There are summerhouse-manufacturing companies, and there are summerhouse-supplying companies. We’d always recommend buying from a company that makes your summerhouse. That way, if there are any issues, you’re dealing directly with the people who built it. They’ll know best about how to resolve any problems.

B&Q, like most companies who offer more than ten or so summerhouse models, are suppliers rather than manufacturers. No point.

Sheddie Score: Are you as excited as I am to see if this summerhouse gets ANY points at all? Still nothing so far.

Will it be assembled by experts?

Do you know how to square a building? This is the crucial question involved in assembling a summerhouse or shed that has any chance of staying watertight. 

Here’s what you need to know to square a building. You need to cast your mind back to school Maths and dredge up that old “the square on the hypotenuse is equal to the sum of the square on the other two sides” affair. You need to know which parts need to be levelled, and how you go about achieving that level without knocking everything else off.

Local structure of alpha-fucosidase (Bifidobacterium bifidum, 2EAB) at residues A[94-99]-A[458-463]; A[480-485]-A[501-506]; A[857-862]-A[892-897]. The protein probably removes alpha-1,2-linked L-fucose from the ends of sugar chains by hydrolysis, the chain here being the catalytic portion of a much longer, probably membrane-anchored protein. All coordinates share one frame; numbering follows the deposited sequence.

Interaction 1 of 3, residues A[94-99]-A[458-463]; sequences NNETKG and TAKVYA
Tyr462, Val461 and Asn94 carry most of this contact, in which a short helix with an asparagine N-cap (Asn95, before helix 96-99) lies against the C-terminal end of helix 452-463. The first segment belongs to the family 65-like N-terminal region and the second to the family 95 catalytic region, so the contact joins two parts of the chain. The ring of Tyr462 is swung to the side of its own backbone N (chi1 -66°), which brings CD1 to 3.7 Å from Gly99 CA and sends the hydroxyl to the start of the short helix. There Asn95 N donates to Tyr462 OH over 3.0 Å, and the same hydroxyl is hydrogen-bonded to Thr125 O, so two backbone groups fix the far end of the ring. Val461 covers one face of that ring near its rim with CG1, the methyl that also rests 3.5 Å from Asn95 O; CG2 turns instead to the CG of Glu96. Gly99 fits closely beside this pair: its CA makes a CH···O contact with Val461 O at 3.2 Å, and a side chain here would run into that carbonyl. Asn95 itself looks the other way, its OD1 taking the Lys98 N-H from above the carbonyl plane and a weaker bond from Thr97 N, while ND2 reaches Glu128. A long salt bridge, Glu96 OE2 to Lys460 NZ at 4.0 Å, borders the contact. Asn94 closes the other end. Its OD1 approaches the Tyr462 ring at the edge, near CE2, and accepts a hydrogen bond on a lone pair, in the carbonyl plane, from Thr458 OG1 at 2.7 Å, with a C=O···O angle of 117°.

If you have already switched off because that’s QUITE enough Maths, thanks, you probably shouldn’t be building a summerhouse. 

If you’re a joiner, or a builder, or some other job that gives you tons of experience at squaring buildings, crack on. But even a seriously high-spec summerhouse can turn into a leaky disaster if it isn’t assembled properly.

Hurray! The Shire Summerhouse finally scores! “This summerhouse will be professionally installed in your garden by an approved team.”

Sheddie Score: 1!

Is there any aftercare/service/a clear guarantee?

Oh man. I HATE when shed and summerhouse listings say this:

“10 years Manufacturer’s anti-rot guarantee applicable if care instructions have been followed.”

10 years? Sounds good. Must be legit. 

Once again for the people in the back! Anti-rot treatment has very little to do with the watertight integrity of your summerhouse. This is a slimy, dishonest, cheat of a guarantee.

Also, we’ve got a big IF here. What are the care instructions? What do I have to do to make sure my guarantee is applicable?

Look for a clearly stated guarantee. Make sure you know what level of service you can expect, and whether or not there’s any aftercare. I’m definitely not giving this summerhouse a point for a lousy anti-rot guarantee.